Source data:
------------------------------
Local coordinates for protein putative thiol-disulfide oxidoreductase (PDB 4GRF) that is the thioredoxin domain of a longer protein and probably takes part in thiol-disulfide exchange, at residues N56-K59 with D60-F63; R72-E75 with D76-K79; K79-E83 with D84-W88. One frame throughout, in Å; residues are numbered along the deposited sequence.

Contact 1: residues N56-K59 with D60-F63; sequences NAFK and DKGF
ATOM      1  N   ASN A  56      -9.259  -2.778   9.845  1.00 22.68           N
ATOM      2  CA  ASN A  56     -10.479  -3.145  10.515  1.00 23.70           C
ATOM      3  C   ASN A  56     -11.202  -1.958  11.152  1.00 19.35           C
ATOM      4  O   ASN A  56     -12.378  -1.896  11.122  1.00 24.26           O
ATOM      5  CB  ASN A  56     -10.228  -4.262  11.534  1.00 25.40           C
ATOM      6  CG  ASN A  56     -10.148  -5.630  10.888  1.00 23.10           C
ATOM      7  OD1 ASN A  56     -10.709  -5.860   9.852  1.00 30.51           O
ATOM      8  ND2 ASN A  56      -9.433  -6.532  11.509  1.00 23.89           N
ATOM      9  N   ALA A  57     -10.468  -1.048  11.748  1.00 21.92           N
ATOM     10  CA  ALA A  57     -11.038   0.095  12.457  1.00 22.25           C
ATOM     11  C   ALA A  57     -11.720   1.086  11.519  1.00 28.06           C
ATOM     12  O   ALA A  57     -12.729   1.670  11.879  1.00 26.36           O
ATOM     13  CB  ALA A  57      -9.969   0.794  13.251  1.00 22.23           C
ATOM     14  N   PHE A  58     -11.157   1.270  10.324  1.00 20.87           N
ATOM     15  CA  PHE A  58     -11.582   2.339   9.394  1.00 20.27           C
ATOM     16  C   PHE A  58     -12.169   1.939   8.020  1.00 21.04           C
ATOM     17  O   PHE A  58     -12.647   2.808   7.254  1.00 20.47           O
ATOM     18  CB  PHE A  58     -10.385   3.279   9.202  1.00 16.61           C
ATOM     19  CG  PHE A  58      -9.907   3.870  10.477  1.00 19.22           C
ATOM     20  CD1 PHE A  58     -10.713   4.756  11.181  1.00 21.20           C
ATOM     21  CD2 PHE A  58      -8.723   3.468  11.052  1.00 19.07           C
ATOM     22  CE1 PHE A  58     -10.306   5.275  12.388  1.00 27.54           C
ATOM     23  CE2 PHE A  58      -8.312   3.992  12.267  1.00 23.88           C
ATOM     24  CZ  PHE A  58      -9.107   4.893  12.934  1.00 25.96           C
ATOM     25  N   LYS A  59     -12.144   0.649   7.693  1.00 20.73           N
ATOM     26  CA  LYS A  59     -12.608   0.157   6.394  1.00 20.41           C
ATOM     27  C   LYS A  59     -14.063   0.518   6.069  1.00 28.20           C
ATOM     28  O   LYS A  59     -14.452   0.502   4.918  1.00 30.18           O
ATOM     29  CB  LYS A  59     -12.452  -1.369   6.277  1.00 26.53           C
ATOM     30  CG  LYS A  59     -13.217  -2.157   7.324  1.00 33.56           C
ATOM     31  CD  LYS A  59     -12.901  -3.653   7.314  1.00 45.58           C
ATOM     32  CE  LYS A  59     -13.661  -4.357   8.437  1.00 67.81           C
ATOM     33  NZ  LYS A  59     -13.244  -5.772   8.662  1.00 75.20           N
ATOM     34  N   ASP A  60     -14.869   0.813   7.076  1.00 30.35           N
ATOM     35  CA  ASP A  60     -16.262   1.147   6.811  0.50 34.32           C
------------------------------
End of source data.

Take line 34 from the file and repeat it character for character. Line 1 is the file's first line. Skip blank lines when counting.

ATOM     32  CE  LYS A  59     -13.661  -4.357   8.437  1.00 67.81           C